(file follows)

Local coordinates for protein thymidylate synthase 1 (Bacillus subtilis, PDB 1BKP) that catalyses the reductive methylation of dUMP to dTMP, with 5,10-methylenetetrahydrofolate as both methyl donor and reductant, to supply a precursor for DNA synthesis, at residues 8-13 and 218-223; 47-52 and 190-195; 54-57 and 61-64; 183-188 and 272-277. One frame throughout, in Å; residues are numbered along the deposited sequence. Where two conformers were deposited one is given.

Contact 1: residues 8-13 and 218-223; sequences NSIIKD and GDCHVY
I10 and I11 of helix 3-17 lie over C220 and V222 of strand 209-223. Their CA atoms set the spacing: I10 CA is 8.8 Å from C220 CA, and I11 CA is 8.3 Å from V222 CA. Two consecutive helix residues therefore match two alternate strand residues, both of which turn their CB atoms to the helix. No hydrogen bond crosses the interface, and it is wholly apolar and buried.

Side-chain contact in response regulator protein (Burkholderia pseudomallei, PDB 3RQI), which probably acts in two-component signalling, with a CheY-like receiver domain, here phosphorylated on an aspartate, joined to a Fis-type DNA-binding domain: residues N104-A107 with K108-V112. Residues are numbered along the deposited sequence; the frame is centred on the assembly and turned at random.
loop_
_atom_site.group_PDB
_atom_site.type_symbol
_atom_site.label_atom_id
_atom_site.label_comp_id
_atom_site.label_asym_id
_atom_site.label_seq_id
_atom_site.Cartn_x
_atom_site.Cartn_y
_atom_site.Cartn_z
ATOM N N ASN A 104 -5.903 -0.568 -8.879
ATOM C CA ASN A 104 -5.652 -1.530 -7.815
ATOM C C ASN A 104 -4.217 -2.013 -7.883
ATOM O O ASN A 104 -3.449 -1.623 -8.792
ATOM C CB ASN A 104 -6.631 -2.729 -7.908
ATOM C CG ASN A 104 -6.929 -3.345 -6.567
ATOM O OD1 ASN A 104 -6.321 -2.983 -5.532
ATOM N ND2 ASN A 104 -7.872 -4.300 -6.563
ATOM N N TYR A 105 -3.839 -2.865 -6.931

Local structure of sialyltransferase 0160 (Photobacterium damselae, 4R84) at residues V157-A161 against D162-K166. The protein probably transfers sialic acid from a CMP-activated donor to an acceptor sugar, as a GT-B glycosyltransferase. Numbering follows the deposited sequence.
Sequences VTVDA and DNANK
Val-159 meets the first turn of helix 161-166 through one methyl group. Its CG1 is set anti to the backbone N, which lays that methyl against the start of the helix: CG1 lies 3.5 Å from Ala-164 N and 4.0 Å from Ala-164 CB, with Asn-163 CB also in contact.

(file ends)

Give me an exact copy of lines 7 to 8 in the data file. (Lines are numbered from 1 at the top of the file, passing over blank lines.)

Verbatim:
_atom_site.type_symbol
_atom_site.label_atom_id